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Estudios y perspectivas en turismo

On-line version ISSN 1851-1732

Estud. perspect. tur. vol.23 no.4 Ciudad Autónoma de Buenos Aires Dec. 2014



Hybrıd structures ın tourısm ındustry

Innovative Models, Sociological Insights and Multilevel Approaches


Armando Aliu*

University of Heidelberg - Germany

Bekir Parlak**

Uludag University - Turkey

Dorian Aliu***

Canakkale Onsekiz Mart University -Turkey

* Postgraduate Scholar at Heidelberg University (Germany). He holds an M.A. degree in European Studies from Hamburg University. He is the Co-Principal Investigator (CPI) of the Hybridity Project. E-mail:
** Presently working in the Department of Public Administration at Uludag University (Turkey). He is Professor and Chair of the Department of Administrative Sciences. He holds a B.A. and an M.A. degree from Uludag University and a PhD degree from Cumhuriyet University. He is the Principal Investigator (PI) and Advisor of the Hybridity Project. E-mail:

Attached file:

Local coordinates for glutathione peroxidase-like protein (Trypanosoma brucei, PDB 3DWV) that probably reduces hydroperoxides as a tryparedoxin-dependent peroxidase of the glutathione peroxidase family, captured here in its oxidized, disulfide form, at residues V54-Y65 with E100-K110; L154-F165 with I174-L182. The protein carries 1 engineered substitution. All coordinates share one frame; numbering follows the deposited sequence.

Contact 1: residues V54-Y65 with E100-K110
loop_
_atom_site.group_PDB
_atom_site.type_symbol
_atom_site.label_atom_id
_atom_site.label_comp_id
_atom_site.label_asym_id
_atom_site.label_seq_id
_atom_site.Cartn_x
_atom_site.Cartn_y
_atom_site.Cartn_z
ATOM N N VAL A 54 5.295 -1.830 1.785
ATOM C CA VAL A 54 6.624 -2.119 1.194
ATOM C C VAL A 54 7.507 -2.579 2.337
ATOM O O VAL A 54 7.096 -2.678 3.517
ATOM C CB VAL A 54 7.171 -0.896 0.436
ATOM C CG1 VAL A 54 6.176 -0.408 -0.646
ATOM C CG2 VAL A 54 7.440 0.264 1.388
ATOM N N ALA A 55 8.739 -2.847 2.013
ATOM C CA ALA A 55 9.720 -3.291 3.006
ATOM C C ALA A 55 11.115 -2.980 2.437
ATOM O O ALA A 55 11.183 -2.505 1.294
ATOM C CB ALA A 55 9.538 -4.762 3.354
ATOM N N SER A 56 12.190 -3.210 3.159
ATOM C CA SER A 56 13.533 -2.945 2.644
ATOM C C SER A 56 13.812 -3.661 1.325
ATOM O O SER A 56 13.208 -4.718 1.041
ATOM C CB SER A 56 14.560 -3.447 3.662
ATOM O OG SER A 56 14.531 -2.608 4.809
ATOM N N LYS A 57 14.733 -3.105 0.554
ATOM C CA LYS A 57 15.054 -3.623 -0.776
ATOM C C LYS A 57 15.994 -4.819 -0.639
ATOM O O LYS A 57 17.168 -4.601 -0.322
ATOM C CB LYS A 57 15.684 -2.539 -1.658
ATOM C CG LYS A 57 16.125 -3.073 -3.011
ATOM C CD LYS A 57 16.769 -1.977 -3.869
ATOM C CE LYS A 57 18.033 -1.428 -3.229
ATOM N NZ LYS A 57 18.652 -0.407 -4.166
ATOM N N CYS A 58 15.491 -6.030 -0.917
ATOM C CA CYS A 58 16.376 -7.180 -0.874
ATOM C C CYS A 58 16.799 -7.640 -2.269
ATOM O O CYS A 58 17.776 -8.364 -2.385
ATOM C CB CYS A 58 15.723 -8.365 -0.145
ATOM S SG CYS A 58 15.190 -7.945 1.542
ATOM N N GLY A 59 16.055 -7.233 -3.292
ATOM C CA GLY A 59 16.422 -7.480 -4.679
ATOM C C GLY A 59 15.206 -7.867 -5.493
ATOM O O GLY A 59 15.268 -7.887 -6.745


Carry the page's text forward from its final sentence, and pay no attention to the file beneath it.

*** Holds a B.A. degree from Uludag University and an M.B.A. degree from Akdeniz University. He is a PhD student in Business Administration at Canakkale Onsekiz Mart University (Turkey). He is the Project Coordinator of the Hybridity Project. E-mail: